Although cyclists come in all shapes and sizes, those who ride in traffic are a rare breed. On average, their personalities are a combination of courage, optimism about safety, and dedication to a mode of transportation. For some, this dedication is part of an alternative way of life.
When I say alternative, I’m not speaking about something utterly out of the mainstream. Many cyclists live ordinary lives in all ways but in their chosen form of transportation. Yet, this one choice sets them apart from the masses, the motorized transportation majority, and makes them a subject of speculation.
Those who fear riding in traffic perceive those who do as a little crazy. They imagine road cyclists as risk-takers, although most road cyclists don’t see themselves that way. As was said earlier, they have a greater sense of optimism about road safety than people who are afraid to ride in traffic.
This optimism can carry over into other parts of a cyclist’s life, as can the laid-back pace of traveling without a motor. Cyclists vary in how fast they ride, either by choice or by fitness level. Stronger cyclists find it easier to accelerate and to climb hills than do less fit cyclists, but this doesn’t stop the latter from mounting their bikes and riding at a slower pace. Not everyone in American society is in a hurry all of the time.
Bicycles allow one to slow down and to unwind from the stresses of modern life. This isn’t to say that there aren’t times when a cyclist is in a hurry and finds him or herself pumping away furiously at their bike’s pedals trying to go as fast as they can.
Increasing speed on a bicycle is more of an effort than in motorized transportation, but it allows the traveler to feel the increase in speed and the corresponding decrease in time that it will take to arrive at the planned destination. In other words, a cyclist can literally feel himself — his body — going through space faster, and conversely, when decreasing speed, can feel himself slowing down into a more mellow state.
Movement, for cyclists, matches how their bodies feel at any given time and dictates their corresponding frame of mind. So, bicycles can be used to create a frame of mind or set a mood.
Different types of cycling provide examples of the moods that go along with the activity of bicycling. Racing, recreational riding, commuting, and general transport are all different types of bicycle use, with different frames of mind.
Racing is obviously about competition, going faster then everyone else in a field of riders and winning. It’s about victory.
Recreational riding is about fun. It can include fitness riding, but often refers to leisurely riding alone or with friends or family.
Commuting is about alternative transportation to work. It can be engaged in to avoid traffic congestion, to increase fitness, for personal satisfaction or for financial reasons. In any event, it’s about getting too and from work, so it’s serious business.
Riding for general transport can mean many things to many people. Some people just enjoy riding bikes and would rather travel places using this method. Other people live in dense urban environments where owning a car doesn’t make sense. Parking can be a motivator, since car parking is often scare, while bicycle parking is usually plentiful. And, of course, financial reasons can factor in; traveling by bike is less expensive than traveling by car and can make someone living on a tight budget more mobile.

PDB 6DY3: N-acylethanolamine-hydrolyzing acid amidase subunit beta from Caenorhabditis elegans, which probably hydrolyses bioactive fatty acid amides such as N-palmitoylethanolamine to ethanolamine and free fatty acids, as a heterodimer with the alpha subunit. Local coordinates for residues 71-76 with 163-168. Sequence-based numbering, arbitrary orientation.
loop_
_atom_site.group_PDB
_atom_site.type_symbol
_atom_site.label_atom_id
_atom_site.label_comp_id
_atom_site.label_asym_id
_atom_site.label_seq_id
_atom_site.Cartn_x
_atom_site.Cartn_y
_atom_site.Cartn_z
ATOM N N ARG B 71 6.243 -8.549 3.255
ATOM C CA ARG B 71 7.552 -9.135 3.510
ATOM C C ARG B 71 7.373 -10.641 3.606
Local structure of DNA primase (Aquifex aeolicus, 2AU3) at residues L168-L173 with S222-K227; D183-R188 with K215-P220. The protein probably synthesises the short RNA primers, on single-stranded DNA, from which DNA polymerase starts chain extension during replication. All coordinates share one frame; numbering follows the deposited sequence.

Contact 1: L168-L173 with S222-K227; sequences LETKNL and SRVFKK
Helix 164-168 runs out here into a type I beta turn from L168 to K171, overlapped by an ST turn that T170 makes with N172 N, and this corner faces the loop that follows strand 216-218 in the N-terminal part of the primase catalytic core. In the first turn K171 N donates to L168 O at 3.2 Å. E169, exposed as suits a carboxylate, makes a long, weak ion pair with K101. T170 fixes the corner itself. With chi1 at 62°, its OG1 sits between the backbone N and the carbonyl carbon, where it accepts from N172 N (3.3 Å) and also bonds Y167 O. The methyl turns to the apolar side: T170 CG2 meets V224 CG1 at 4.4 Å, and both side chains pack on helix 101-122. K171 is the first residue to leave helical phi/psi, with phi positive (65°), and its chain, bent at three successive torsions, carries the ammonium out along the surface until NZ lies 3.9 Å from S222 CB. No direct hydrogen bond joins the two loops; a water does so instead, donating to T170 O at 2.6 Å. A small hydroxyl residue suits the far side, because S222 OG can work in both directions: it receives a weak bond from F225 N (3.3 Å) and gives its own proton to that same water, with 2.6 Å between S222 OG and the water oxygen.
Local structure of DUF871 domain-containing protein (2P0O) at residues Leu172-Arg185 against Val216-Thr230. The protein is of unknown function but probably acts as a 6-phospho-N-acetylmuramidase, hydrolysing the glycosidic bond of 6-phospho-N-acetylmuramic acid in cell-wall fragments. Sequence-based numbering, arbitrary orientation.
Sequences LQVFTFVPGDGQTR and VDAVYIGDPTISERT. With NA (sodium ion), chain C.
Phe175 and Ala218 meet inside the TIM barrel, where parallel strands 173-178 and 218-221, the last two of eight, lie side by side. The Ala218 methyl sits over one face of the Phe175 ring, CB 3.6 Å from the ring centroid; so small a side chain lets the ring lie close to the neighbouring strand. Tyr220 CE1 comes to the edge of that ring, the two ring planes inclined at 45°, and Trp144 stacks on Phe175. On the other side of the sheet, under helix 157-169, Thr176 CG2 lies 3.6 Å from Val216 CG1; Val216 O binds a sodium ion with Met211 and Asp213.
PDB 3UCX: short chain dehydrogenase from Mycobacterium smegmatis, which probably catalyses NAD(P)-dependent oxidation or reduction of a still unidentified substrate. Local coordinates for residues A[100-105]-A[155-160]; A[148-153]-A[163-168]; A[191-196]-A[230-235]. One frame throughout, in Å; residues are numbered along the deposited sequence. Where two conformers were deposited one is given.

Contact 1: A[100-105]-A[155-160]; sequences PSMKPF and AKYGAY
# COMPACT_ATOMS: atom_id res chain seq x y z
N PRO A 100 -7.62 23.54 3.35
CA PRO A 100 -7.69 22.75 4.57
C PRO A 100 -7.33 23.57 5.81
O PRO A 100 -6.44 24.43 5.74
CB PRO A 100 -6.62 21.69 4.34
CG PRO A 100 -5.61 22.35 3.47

From all of these moods and bicycle uses comes an opportunity to create one’s own environment. The more a rider likes cycling, the more often he or she will use a bike. Pleasure develops from wanting to ride to enjoying taking one’s bike along with them, to have there — just in case. After all, you never know when you might want to hop onto your bike, on the spur of the moment, and head someplace you hadn’t planned to go.
That’s what the young man in the photo above reminds me of. I spotted him sitting peacefully on a public bench entranced, ostensibly, by music playing on his iPod.
Behind the bench, his bike leaned precariously, looking as if it was ready to roll at any moment. He sat motionless for a long time, barely moving a hand to change the settings on his iPod.
His facial expression connoted nothing short of nirvana. He was in a place of unreserved bliss, delight and peace. His face was unutterably calm. His torso was relaxed with one leg draped comfortably over the other. He was oblivious to the world around him for he had created his own world — a world comprised of a young man, a bicycle and an iPod.
I would like to know what brought the young man to that spot, why he stopped his bike and sat down on a bench. Was he coming from somewhere and taking a rest? Or was he beginning a journey and not yet ready to go?
Friends I was waiting for arrived before I could observe the young man’s intentions. Regardless of what his goals were, I will always remember the cycling nirvana he created in the middle of a busy urban square, with cars, bikes and pedestrians zooming all around him. Perhaps his frame of mind was proof that cycling can change one’s attitude, one’s demeanor, and to a greater or lesser degree, one’s quality of life.
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